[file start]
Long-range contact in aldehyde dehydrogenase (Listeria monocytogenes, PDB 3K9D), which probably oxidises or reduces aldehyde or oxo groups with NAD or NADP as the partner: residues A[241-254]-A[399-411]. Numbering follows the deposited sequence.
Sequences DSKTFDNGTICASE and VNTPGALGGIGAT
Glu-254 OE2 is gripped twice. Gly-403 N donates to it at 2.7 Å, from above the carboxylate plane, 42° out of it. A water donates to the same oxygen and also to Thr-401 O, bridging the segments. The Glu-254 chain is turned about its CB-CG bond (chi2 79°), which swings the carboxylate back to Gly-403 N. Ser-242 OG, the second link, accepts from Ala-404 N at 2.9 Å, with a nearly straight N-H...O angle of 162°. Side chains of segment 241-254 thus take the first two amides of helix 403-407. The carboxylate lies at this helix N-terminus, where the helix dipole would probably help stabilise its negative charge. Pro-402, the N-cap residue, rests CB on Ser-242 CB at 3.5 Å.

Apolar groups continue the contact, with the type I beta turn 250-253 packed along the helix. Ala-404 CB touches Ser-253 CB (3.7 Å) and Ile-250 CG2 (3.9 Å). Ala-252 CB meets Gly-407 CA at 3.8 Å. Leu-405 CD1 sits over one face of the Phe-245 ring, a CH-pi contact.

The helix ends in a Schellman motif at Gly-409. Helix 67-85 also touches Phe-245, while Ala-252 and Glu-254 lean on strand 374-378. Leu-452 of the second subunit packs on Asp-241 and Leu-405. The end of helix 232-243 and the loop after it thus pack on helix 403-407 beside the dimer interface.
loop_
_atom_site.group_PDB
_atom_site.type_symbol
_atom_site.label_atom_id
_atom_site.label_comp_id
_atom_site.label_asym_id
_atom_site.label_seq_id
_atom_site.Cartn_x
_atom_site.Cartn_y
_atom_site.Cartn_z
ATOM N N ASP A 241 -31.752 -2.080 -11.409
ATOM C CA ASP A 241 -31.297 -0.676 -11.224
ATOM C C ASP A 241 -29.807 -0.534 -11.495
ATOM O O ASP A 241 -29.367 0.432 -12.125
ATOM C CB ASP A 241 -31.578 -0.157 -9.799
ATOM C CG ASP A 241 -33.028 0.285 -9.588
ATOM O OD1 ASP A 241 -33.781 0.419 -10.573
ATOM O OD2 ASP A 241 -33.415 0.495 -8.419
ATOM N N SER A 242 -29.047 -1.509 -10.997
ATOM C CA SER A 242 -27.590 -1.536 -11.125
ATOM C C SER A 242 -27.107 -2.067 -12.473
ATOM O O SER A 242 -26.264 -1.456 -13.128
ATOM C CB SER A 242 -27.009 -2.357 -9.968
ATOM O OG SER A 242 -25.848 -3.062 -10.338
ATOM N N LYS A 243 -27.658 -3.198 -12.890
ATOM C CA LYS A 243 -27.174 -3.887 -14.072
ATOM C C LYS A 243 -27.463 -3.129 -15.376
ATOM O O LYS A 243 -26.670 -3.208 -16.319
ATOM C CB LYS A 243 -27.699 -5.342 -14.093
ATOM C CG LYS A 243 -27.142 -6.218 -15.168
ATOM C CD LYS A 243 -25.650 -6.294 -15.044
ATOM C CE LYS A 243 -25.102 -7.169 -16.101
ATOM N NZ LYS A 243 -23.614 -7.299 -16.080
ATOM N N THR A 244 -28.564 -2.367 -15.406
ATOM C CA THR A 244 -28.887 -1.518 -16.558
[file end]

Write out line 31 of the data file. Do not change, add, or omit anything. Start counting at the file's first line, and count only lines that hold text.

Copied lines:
ATOM C CA LYS A 243 -27.174 -3.887 -14.072